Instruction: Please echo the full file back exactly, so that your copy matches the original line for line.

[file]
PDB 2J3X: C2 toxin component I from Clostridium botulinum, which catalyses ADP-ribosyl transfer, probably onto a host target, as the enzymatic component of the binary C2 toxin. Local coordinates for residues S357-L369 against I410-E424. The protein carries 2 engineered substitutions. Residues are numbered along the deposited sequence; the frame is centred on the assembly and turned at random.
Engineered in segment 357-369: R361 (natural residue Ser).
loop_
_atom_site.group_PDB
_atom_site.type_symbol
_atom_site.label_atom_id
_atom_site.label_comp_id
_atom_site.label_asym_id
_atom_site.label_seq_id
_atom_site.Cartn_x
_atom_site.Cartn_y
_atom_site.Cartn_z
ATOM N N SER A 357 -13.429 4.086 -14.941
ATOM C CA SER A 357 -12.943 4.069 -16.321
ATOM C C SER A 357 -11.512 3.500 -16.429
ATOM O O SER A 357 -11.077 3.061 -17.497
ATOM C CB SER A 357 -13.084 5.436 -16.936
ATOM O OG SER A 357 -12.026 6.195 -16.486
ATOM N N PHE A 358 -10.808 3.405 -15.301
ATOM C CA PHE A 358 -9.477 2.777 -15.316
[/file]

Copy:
PDB 2J3X: C2 toxin component I from Clostridium botulinum, which catalyses ADP-ribosyl transfer, probably onto a host target, as the enzymatic component of the binary C2 toxin. Local coordinates for residues S357-L369 against I410-E424. The protein carries 2 engineered substitutions. Residues are numbered along the deposited sequence; the frame is centred on the assembly and turned at random.
Engineered in segment 357-369: R361 (natural residue Ser).
loop_
_atom_site.group_PDB
_atom_site.type_symbol
_atom_site.label_atom_id
_atom_site.label_comp_id
_atom_site.label_asym_id
_atom_site.label_seq_id
_atom_site.Cartn_x
_atom_site.Cartn_y
_atom_site.Cartn_z
ATOM N N SER A 357 -13.429 4.086 -14.941
ATOM C CA SER A 357 -12.943 4.069 -16.321
ATOM C C SER A 357 -11.512 3.500 -16.429
ATOM O O SER A 357 -11.077 3.061 -17.497
ATOM C CB SER A 357 -13.084 5.436 -16.936
ATOM O OG SER A 357 -12.026 6.195 -16.486
ATOM N N PHE A 358 -10.808 3.405 -15.301
ATOM C CA PHE A 358 -9.477 2.777 -15.316